Under Review

Silver Starling

Silver Starling

Last Gang Records

Review By Alex Hudson


Silver Starling is the latest band to emerge from under the mighty shadow of Arcade Fire. Violinist/keyboardist Marika Anthony-Shaw is a touring member of the iconic Montreal collective, and frontman Marcus Paquin is engineering the band’s upcoming album. Comparisons between the two groups are warranted, given Silver Starling’s penchant for moody, baroque-tinged atmospherics. Paquin’s vocals are strained and emotive, at times sounding distinctly similar to Win Butler.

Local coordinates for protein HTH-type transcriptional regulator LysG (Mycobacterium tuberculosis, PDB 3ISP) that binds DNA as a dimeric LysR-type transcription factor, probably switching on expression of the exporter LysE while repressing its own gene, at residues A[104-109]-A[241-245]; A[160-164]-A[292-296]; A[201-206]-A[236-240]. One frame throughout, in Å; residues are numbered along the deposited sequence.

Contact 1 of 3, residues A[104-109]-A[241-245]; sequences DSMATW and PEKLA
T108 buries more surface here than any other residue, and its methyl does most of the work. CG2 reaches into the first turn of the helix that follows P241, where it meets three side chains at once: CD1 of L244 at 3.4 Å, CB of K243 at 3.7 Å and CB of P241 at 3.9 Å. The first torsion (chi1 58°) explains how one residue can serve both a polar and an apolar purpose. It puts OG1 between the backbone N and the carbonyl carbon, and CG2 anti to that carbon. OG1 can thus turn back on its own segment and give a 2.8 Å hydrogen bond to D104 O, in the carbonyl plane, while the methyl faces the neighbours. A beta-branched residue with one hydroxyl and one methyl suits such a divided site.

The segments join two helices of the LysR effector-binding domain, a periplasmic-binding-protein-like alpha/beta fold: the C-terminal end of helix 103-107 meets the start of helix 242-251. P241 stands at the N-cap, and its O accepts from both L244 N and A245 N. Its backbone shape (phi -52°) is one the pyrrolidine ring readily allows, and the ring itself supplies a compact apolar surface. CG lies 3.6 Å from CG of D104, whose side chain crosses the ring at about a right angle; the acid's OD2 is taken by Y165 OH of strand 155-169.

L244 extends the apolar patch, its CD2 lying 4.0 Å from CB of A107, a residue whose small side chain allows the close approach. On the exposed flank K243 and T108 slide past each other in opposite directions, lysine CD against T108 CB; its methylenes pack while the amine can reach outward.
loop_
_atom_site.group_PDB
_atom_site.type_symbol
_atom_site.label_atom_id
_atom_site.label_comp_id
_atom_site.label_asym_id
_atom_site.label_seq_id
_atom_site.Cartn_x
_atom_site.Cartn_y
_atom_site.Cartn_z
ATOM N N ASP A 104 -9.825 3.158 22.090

The group’s self-titled debut is an assured, mature-sounding album, although it’s a little smooth around the edges. The guitars shimmer rather than bite and the rhythm section is more plodding than it is rocking. At times, the group is so mellowed out that it sounds like Bon Iver. This is especially noticeable on the quietly reverent “Love and a Broken Heart,” a reverb-soaked ballad with haunting pedal steel flourishes.

When Silver Starling finally kicks into high gear on “This Is Not a Dream,” it’s a moment of revelation that shows the band’s massive potential—if only it was willing to show its claws more often. For the most part, however, the album is pleasantly atmospheric. The chugging, bass-heavy groove “Closer” and the slow-building opener “Something Over Nothing” would be ideal for movie soundtracks, but they’re unlikely to hold your full attention.